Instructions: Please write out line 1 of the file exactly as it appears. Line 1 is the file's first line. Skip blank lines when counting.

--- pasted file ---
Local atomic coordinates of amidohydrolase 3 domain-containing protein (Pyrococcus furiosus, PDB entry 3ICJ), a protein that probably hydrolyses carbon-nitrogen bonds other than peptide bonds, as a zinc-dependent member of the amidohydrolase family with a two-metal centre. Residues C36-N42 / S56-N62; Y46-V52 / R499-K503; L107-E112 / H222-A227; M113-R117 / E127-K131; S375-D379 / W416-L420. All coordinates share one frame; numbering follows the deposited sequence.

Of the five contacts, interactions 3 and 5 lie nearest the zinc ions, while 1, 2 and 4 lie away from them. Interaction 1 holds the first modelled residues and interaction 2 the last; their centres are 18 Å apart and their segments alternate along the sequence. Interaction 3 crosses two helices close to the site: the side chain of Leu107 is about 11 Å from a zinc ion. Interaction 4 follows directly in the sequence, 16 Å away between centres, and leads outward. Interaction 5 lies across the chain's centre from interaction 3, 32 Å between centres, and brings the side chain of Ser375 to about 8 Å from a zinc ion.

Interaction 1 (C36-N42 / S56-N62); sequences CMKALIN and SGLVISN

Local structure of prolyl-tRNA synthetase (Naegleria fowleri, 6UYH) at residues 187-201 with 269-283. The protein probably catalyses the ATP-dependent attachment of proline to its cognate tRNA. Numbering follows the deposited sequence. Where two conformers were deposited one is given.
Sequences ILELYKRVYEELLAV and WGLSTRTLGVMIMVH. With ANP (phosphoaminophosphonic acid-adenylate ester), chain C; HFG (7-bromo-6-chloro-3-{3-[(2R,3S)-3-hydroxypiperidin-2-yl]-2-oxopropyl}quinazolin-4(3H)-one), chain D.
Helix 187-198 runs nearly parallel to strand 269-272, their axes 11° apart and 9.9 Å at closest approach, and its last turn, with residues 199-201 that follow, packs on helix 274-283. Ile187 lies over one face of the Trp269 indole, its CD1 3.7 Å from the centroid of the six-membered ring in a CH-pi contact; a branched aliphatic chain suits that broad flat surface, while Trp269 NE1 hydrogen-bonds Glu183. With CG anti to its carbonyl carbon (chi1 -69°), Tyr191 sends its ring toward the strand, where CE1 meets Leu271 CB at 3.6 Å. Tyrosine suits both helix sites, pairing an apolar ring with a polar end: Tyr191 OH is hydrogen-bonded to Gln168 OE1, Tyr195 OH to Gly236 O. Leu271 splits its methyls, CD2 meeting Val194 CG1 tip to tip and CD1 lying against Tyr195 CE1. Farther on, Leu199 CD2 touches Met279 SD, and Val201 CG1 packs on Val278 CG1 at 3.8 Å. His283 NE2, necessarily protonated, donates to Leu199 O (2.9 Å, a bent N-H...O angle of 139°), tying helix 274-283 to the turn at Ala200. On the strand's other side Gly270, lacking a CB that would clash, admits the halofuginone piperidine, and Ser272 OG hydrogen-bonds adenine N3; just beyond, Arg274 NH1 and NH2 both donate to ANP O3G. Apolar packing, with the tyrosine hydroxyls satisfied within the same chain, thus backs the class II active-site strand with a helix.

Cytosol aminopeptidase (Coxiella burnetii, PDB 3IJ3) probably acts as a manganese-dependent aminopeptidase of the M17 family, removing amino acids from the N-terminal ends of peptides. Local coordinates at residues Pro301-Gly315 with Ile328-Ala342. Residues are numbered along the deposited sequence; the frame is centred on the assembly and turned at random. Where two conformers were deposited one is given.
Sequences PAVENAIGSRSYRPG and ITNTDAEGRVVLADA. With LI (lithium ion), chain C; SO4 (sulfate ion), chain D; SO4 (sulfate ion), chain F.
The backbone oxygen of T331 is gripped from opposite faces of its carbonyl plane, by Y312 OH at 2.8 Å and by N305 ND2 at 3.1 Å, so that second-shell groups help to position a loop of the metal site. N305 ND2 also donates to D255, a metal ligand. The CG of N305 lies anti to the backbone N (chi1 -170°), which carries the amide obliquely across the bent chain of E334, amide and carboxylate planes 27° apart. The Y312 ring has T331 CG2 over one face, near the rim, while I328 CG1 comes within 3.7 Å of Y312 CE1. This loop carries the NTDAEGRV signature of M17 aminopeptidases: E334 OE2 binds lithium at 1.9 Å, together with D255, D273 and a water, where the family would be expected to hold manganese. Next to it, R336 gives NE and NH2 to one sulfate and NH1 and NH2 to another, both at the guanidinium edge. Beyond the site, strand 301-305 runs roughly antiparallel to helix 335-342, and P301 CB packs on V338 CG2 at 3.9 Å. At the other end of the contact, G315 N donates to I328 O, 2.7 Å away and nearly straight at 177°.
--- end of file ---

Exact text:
Local atomic coordinates of amidohydrolase 3 domain-containing protein (Pyrococcus furiosus, PDB entry 3ICJ), a protein that probably hydrolyses carbon-nitrogen bonds other than peptide bonds, as a zinc-dependent member of the amidohydrolase family with a two-metal centre. Residues C36-N42 / S56-N62; Y46-V52 / R499-K503; L107-E112 / H222-A227; M113-R117 / E127-K131; S375-D379 / W416-L420. All coordinates share one frame; numbering follows the deposited sequence.